I am a big fat liar…

I am a big fat liar.  Really, I am.  Yesterday, I re-read the “About the Ex-Pats” page of the blog and I laughed out loud and thought, “what a crock of shit.”  The honest-to-God-truth is that I didn’t love anything about this country during our first visit here, which ironically was two years ago to the day.  The landscape was brown and dry.  Mosquitoes feasted on my ankles.  Chirping geckos kept me awake thru the night.  The heat was so unbearable that we stayed indoors between 10 am and 3 pm.  When we were eventually lured outdoors, it took us a minimum of 2 hours (but usually closer to 4 hours) to get anywhere thanks to pot-hole laden roads and ox-cart traffic jams.  And of course…everyone spoke Spanish.  There was no way I would be able to learn a foreign language AND make new friends.

While I am no Phileas Fogg, I am no stranger to travel either.  From a young age, my parents ingrained in me a spirit for travel and an appreciation of culture.  When my sister dropped her backpack halfway down Copper Canyon in the middle of The Sierra Madres, my mother turned to us with a smile and cheerily called, “Now isn’t this an adventure!”  She continued to use this phrase throughout our travels including the train ride when a ninety-five year-old goat farmer offered to purchase my sister in exchange for cheese and when said sister fell out of our river raft in class 4 rapids.  Hmm – perhaps we should have considered additional travel insurance for my sister?  In any case, my family now lovingly uses this “momism” to refer to some of our more challenging of travel experiences as exactly that – experiences.


at the dentist in León, Nicaragua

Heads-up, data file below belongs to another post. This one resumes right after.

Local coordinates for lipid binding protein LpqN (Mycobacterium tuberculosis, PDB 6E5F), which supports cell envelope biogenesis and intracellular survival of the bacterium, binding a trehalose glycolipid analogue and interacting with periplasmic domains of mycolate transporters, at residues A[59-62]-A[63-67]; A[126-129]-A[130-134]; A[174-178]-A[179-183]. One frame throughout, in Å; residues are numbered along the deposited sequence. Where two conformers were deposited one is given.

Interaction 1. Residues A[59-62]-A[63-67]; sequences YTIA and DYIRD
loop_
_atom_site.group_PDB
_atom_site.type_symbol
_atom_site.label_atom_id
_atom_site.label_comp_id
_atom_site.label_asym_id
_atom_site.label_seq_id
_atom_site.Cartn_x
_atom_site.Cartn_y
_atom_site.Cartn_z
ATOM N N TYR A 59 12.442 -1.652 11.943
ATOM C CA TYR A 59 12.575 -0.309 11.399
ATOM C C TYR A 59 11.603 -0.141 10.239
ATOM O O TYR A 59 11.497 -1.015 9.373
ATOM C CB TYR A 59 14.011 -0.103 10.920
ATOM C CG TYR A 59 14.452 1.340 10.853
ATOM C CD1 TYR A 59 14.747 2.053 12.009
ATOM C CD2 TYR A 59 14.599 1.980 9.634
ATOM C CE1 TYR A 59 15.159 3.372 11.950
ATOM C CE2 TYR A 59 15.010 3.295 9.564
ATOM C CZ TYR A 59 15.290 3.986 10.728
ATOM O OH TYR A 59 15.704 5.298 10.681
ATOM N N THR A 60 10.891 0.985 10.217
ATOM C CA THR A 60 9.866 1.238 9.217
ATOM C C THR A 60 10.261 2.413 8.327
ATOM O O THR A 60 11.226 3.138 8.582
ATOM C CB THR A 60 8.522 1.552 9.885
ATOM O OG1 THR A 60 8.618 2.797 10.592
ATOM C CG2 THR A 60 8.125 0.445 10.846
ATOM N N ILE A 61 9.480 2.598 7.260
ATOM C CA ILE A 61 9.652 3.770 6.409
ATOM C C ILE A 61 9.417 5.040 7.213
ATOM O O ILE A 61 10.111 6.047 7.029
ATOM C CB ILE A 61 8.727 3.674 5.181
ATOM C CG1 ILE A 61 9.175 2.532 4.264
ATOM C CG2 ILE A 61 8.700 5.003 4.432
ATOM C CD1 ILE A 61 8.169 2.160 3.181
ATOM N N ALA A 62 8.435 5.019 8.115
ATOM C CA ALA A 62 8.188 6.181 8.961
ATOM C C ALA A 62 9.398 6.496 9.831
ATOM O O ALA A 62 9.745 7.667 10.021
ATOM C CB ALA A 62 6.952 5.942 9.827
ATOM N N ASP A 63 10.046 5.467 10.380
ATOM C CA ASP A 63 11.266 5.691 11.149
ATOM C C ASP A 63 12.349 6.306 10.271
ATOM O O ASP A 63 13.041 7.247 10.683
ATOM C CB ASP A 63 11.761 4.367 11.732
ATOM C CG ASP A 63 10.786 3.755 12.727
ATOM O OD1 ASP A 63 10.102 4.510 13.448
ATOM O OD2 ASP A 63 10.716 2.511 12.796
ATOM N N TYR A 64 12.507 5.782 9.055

at the dentist in León, Nicaragua


So why did I detest this trip so much?  A little sweat never bothered me before. Well, for one thing, I had a toothache of colossal proportions the day we touched down in Managua which resulted in a root canal on day three of our “get-away.”  The pain was so unbearable that I found it hard to see beauty in anything other than a Vicodin prescription.  In addition, halfway into our trip, I learned that a dear friend and mentor had passed away after a long battle with cancer.  I wanted to be anywhere but in Nicaragua.


But less obvious at the time was that this wasn’t a vacation, this was an evaluation.  And every negative encounter was another opportunity to add a check under the “stay in Boston” column.  Because the truth was that as intrigued as I was by the prospect of living abroad for the first time in my life, I was also scared shitless.  

Incredibly, Justin and I just celebrated our one-year Nicaraguan anniversary a little over a month ago.  So how did this come to pass?  Well, the visit here handed us a huge dose of reality, which was exactly what we needed in order to determine if we could realistically live here.  We learned that we could get quality health care (cheaper and better!), we could get home for emergencies if necessary, and we could make friends that would prove to be not only great resources, but a second family.